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What is going on with that?

What is going on with that?

We're well into 2021, and new car prices hit their sixth record in a row. According to Kelley Blue Book and Cox Automotive on Tuesday, the average new car cost $45,031 in September -- the first time this figure has crossed the $45,000 mark in history. That's up from $40,000 at the end of 2020, and up $2,000 from $42,000 in June.

Between September 2020 and September 2021, the new average car price increased by 12.1%, or $4,872. Since August of this year, they've increased by 3.7%, or $1,613. However, unlike earlier this year when new car buyers flocked to dealers following epidemic lockdowns and stay-at-home orders, there's a different reason for the price rises this time around.

According to the data, auto sales actually fell 7.3% from August to September, according to reports. This coincides with research showing that many car buyers are giving up on purchasing cars because of the chip shortage, leaving dealers without enough new cars to sell. High demand and low inventories boosted automaker profits earlier this year. While new cars are still scarce, KBB's latest data shows that luxury car, pickup, and midsize SUV buyers are driving the average price increase in September.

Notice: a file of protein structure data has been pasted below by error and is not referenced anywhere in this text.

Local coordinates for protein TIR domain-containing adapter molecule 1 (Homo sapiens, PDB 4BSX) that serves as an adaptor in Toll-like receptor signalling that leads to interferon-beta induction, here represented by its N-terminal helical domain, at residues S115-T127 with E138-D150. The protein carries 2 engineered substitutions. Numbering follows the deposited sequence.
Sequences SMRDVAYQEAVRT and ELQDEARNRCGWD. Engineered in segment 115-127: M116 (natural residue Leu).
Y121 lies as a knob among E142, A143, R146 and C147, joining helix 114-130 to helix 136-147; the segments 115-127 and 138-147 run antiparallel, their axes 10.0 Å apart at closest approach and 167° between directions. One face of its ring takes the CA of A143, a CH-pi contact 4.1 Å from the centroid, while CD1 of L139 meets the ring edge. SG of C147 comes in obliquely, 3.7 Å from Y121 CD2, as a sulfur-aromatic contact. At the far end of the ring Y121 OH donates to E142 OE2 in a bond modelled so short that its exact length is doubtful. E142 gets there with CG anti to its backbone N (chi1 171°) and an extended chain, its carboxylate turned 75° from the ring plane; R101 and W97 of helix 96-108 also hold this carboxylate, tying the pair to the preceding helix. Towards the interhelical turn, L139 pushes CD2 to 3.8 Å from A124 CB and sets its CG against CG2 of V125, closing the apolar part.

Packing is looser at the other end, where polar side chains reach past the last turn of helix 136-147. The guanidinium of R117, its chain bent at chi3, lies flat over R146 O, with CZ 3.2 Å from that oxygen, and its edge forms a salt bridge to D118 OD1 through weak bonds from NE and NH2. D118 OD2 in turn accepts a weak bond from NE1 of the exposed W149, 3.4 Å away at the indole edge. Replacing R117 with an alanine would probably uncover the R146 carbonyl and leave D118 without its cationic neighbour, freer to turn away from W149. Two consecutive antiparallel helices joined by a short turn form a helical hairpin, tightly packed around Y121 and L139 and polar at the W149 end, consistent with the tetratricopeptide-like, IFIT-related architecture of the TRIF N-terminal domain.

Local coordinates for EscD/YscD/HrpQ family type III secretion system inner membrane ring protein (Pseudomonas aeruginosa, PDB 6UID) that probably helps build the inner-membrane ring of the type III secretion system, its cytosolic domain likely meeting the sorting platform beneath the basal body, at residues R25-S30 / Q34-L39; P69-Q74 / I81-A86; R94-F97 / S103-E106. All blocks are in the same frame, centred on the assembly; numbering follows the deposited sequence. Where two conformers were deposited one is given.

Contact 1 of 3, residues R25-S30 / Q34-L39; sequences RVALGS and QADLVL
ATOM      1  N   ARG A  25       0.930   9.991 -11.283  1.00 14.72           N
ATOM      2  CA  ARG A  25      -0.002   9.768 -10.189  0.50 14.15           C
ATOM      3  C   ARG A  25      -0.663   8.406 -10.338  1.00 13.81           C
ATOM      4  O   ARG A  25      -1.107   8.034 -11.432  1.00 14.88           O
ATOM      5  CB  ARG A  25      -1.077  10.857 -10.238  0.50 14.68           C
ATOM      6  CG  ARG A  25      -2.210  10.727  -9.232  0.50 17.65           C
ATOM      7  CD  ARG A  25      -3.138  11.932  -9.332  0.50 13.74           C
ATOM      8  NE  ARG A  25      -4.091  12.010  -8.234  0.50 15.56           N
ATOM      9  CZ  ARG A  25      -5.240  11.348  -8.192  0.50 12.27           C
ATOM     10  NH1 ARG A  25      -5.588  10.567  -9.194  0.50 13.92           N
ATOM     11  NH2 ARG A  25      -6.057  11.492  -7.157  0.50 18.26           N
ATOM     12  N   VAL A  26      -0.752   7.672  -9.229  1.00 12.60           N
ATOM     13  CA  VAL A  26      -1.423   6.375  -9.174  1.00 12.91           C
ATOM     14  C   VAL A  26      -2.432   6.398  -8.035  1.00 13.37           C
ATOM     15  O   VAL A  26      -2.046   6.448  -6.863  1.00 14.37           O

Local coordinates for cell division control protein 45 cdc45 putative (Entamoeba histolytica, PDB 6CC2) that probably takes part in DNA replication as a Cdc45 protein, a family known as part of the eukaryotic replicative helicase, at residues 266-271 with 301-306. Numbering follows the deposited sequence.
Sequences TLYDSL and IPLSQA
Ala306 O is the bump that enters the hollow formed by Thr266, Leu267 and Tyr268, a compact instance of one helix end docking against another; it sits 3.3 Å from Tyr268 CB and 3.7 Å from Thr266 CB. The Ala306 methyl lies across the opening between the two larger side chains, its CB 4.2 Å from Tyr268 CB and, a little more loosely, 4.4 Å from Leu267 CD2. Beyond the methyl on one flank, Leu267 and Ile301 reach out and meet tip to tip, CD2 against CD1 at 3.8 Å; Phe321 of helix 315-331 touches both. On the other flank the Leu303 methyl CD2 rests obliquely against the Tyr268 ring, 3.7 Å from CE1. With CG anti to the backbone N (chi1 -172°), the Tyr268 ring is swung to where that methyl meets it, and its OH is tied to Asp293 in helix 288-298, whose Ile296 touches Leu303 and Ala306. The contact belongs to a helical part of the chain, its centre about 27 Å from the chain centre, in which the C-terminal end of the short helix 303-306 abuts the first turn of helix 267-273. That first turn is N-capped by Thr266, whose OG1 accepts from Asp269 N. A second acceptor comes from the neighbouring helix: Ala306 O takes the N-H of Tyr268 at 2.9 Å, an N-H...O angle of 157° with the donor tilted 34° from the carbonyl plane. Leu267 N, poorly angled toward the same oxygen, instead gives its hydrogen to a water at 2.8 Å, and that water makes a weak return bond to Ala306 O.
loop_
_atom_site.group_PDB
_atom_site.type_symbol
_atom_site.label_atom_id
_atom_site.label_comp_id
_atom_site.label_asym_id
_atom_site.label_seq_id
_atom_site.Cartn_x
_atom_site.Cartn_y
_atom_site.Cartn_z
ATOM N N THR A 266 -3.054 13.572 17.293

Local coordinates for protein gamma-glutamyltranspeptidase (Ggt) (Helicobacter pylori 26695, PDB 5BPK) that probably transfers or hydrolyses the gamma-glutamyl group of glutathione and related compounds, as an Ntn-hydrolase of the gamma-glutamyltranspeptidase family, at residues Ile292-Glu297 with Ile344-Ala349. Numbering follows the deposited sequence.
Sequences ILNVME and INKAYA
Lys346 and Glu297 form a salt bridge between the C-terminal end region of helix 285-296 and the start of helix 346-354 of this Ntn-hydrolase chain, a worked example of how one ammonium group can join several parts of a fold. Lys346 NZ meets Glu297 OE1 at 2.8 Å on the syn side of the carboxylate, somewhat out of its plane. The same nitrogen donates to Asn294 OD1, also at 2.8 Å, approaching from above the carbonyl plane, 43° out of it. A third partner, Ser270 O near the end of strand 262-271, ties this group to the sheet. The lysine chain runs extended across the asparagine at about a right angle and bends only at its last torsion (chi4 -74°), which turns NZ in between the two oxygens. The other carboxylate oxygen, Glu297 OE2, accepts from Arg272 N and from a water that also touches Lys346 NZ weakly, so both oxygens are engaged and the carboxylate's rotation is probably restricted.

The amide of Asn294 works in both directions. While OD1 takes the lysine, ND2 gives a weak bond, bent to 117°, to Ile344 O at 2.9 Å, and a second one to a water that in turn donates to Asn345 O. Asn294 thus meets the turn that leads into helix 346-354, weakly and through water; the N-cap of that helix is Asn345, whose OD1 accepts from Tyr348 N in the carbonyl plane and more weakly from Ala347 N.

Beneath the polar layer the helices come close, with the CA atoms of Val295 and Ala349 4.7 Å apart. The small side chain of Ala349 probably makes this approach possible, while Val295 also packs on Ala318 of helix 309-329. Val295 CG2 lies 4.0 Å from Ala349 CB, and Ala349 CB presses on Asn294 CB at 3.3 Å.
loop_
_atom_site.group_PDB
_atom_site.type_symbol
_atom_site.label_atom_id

The sales that occurred involved fewer entry-level cars, hatchbacks, and other affordable vehicles, but included more luxury cars whose sales increased 15.1% compared to September 2020. Premium cars made up 16.6% of all new vehicles purchased last month, accounting for 16.4% of total sales. In fact, the share of luxury cars was the highest it's been in the last ten years, according to KBB. And the average luxury car costs $60,845, which adds up to a significant increase in the overall average new car price.

The absence of incentives from automakers has contributed to the higher prices for new car buyers. Usually, cashiers will take off the price to make a deal. With such a slender inventory, there's no need to entice buyers in with cash-back offers or the like in today' '. The latest data shows that incentive spending has fallen to a new low of just 5.2% of saatchi's average transaction price. Automakers would spend 10% on average every year to help sell a car one year ago.

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